our nationalities, and will even repress our patriotism, unless for the promotion of a friendly rivalry, so will we in our work, whether here and now or everywhere and always, have one end and one design—the promotion of the whole science and whole art of healing.
It may seem to be a denial of this declaration of unity that, after this general meeting, we shall separate into sections more numerous than in any former Congress. Let me speak of these sections to defend them; for some maintain that, even in such a division of studies as these may encourage, there is a mischievous dispersion of forces. The science of medicine, which used to be praised as one and indivisible, is broken up, they say, among specialists, who work in conflict rather than in concert, and with mutual distrust more than mutual help.
But let it be observed that the sections which we have instituted are only some of those which are already recognized in many countries, in separate societies, each of which has its own place and rules of self-government and its own literature. And the division has taken place naturally in the course of events which could not be hindered. For the partial separation of medicine, first from the other natural sciences, and now into sections of its own, has been due to the increase of knowledge being far greater than the increase of individual mental power.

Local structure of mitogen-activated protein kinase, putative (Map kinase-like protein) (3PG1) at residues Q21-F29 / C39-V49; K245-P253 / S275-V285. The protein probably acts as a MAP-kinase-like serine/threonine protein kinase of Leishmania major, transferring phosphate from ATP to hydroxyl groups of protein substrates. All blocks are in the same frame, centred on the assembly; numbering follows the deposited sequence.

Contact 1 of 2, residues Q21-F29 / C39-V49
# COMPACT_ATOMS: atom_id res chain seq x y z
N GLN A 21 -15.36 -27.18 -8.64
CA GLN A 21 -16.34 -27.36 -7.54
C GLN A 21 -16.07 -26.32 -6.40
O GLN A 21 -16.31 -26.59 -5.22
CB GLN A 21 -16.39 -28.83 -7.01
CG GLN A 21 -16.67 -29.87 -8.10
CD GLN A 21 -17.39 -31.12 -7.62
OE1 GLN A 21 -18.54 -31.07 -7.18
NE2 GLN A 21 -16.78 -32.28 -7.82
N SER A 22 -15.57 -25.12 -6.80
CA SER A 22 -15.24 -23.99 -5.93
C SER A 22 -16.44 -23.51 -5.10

I do not doubt that the average mental power constantly increases in the successive generations of all well-trained peoples; but it does not increase so fast as knowledge does, and thus in every science, as well as in our own, a small portion of the whole sum of knowledge has become as much as even a large mind can hold and duly cultivate. Many of us must, for practical life, have a fair acquaintance with many parts of our science, but none can hold it all; and for complete knowledge, or for research, or for safely thinking out beyond what is known, no one can hope for success unless by limiting himself within the few divisions of the science for which, by nature or by education, he is best fitted. Thus, our division into sections is only an instance of that division of labor which, in every prosperous nation, we see in every field of active life, and which is always justified by more work better done.
Moreover, it can not be said that in any of our sections there is not enough for a full, strong mind to do. If any one will doubt this, let him try his own strength in the discussions of several of them.
In truth, the fault of specialism is not in narrowness, but in the shallowness and the belief in self-sufficiency with which it is apt to be associated. If the field of any specialty in science be narrow, it can be dug deeply. In science, as in mining, a very narrow shaft, if only it be carried deep enough, may reach the richest stores of wealth and find use for all the appliances of scientific art. Not in medicine alone, but in every department of knowledge, some of the grandest results of research and of learning, broad and deep, are to be found